Truckers aren’t always able to get the fees they want per load, so it’s better to look at the bigger picture. Add together a week’s worth of loads and revenues and track that, rather than a per load revenue. Considering the seasons of trucking, this kind of tracking is best when you’re comparing to last year’s data. How do you compare? Are you doing better or worse?
Maybe you don’t have last year’s data. I tried to come up with another way to compare your revenues from this year to last year, but the simple fact is no other number than revenues per mile can give you a good sense of how you’re doing. Prepare for next year by collecting your information this year.
Benchmark and Control Your Expenses
Who doesn’t want to find fuel at the cheapest price? There are apps for that. But that’s not the only expense you can control.
Breaking Down Your Emergency Expenses
The service call charges alone can break the bank. Buy a set of tires at a tire store and you know what you’ll pay and you know the quality of what you’ll get, because the store wants to keep you as a customer. On the road? You get what they bring you and you’ll pay for it too. Clutch replacements, engine repairs, hoses leaking – most of these things give you warnings if you’re paying attention. The key is regular maintenance and inspection. Replace parts that wear out on a schedule, rather than waiting for that last possible moment just to save a few bucks now – and pay a lot more down the road.
A good benchmark might be to reduce on-the-road maintenance and repairs. By scheduling regular maintenance tasks at places where you have confidence in the technicians and can negotiate the prices, you can cut your repair costs. Building a good relationship with a garage isn’t just about being able to schedule an oil change when you want; it’s about trusting them to know your rig, to use the best parts, and doing the job right the first time. You can’t always avoid the blowout on the road, but you can avoid the blowout of your budget by being prepared.
Interested In Payoffs
Most truck loans are for five years. Like car loans, a significant part of the monthly payment goes to interest – a full 25% of the first year’s payments! Since the length of the loan is so short, prepayment doesn’t have the big impact. I did some rough calculations and figured that an extra $50 per month on a $50,000 loan only shaves a few months off the loan. If the loan has a prepayment penalty (read the fine print!) it may not be worth adding any extra money to the payment. Instead, pay off the credit cards every month. This could be a benchmark that would be easy to monitor every month – and save you some interest as well.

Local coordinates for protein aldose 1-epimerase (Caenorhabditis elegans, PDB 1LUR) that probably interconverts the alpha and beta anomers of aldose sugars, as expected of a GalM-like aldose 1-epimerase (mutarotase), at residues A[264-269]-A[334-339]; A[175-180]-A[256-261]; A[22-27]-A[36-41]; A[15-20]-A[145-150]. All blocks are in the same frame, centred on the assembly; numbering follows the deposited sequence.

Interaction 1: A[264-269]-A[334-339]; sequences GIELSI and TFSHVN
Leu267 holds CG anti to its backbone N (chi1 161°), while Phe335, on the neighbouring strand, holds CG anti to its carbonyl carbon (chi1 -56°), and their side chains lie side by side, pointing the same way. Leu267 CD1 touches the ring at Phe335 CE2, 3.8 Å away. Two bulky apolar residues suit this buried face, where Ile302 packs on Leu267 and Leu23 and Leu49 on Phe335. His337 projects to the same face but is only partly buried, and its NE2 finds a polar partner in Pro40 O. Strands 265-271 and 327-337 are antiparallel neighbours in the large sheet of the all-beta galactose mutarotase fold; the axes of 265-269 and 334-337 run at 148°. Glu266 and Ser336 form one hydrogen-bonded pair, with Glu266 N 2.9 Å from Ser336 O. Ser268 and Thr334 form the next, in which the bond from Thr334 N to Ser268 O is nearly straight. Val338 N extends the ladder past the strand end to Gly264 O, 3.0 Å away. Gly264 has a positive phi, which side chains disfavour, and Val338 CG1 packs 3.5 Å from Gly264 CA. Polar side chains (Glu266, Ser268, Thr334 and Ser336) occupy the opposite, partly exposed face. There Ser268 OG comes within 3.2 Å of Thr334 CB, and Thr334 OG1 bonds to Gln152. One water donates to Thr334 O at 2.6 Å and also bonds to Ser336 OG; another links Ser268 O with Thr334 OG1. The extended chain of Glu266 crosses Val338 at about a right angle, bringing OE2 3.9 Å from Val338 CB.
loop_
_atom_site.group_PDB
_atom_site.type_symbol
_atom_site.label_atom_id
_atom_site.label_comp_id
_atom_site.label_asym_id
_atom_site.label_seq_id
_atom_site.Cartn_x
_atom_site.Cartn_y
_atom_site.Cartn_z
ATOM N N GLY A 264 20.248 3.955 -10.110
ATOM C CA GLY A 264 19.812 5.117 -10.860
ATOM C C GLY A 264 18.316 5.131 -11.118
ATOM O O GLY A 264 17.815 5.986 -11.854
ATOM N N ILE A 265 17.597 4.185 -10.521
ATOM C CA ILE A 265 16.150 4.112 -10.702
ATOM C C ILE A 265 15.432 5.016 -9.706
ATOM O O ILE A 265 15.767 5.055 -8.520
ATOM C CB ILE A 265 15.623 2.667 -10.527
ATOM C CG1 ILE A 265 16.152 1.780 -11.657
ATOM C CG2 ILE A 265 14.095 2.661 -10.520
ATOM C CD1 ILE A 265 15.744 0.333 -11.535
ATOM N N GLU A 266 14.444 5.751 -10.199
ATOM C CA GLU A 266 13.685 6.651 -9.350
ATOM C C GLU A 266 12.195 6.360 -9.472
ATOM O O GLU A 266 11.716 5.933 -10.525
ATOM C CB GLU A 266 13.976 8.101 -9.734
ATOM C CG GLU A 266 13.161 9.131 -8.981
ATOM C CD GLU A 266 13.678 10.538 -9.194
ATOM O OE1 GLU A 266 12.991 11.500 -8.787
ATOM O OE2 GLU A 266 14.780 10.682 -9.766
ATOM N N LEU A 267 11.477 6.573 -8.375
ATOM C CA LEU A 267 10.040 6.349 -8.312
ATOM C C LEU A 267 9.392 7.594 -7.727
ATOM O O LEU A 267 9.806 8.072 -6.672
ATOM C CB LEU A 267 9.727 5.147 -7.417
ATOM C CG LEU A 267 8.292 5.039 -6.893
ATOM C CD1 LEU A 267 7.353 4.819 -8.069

Credit cards give us a sense of security. They are extremely useful in helping us track our expenses. Do they contribute to you spending more? The only way to tell is to go all cash for a month. This might take some extra management (and maybe some ATM fees) but the experiment might pay off in saving you money.
Paying for unexpected expenses can be a harrowing thought. One way to plan ahead is to have a debit card with a large amount of money on it that will be used only in emergencies. I’d say that a minimum of $5,000 emergency fund will probably help any trucker avoid having a crisis that might force them off the road permanently. Building up the emergency fund can be done with discipline by using the money you’re not paying in interest payments on a credit card bill.
These are only a few ideas how to use benchmarks to see how you’re moving toward your goals. The key isn’t to set the benchmarks, it’s to set a goal and check in on a regular basis to see if you’re moving in the right direction. The mile markers only tell you how far you’ve come – you need a map to be sure you’re on the right road.